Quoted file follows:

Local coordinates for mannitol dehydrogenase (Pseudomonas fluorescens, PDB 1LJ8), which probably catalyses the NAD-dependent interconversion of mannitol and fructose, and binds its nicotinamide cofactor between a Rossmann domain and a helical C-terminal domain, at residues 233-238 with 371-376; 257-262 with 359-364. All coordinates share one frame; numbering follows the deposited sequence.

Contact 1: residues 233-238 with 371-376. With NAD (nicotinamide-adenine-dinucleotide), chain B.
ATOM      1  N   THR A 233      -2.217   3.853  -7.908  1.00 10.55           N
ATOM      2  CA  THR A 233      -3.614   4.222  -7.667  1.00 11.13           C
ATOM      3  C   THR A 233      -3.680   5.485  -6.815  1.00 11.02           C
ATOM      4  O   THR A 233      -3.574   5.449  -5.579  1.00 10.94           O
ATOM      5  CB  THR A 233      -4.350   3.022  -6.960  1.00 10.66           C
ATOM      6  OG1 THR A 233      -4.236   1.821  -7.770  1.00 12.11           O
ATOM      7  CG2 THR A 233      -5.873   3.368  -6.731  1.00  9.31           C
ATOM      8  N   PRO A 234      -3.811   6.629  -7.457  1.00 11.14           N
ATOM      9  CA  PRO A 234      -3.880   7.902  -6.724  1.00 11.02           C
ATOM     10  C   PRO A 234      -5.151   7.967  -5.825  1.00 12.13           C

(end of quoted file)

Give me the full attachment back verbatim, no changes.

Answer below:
Local coordinates for mannitol dehydrogenase (Pseudomonas fluorescens, PDB 1LJ8), which probably catalyses the NAD-dependent interconversion of mannitol and fructose, and binds its nicotinamide cofactor between a Rossmann domain and a helical C-terminal domain, at residues 233-238 with 371-376; 257-262 with 359-364. All coordinates share one frame; numbering follows the deposited sequence.

Contact 1: residues 233-238 with 371-376. With NAD (nicotinamide-adenine-dinucleotide), chain B.
ATOM      1  N   THR A 233      -2.217   3.853  -7.908  1.00 10.55           N
ATOM      2  CA  THR A 233      -3.614   4.222  -7.667  1.00 11.13           C
ATOM      3  C   THR A 233      -3.680   5.485  -6.815  1.00 11.02           C
ATOM      4  O   THR A 233      -3.574   5.449  -5.579  1.00 10.94           O
ATOM      5  CB  THR A 233      -4.350   3.022  -6.960  1.00 10.66           C
ATOM      6  OG1 THR A 233      -4.236   1.821  -7.770  1.00 12.11           O
ATOM      7  CG2 THR A 233      -5.873   3.368  -6.731  1.00  9.31           C
ATOM      8  N   PRO A 234      -3.811   6.629  -7.457  1.00 11.14           N
ATOM      9  CA  PRO A 234      -3.880   7.902  -6.724  1.00 11.02           C
ATOM     10  C   PRO A 234      -5.151   7.967  -5.825  1.00 12.13           C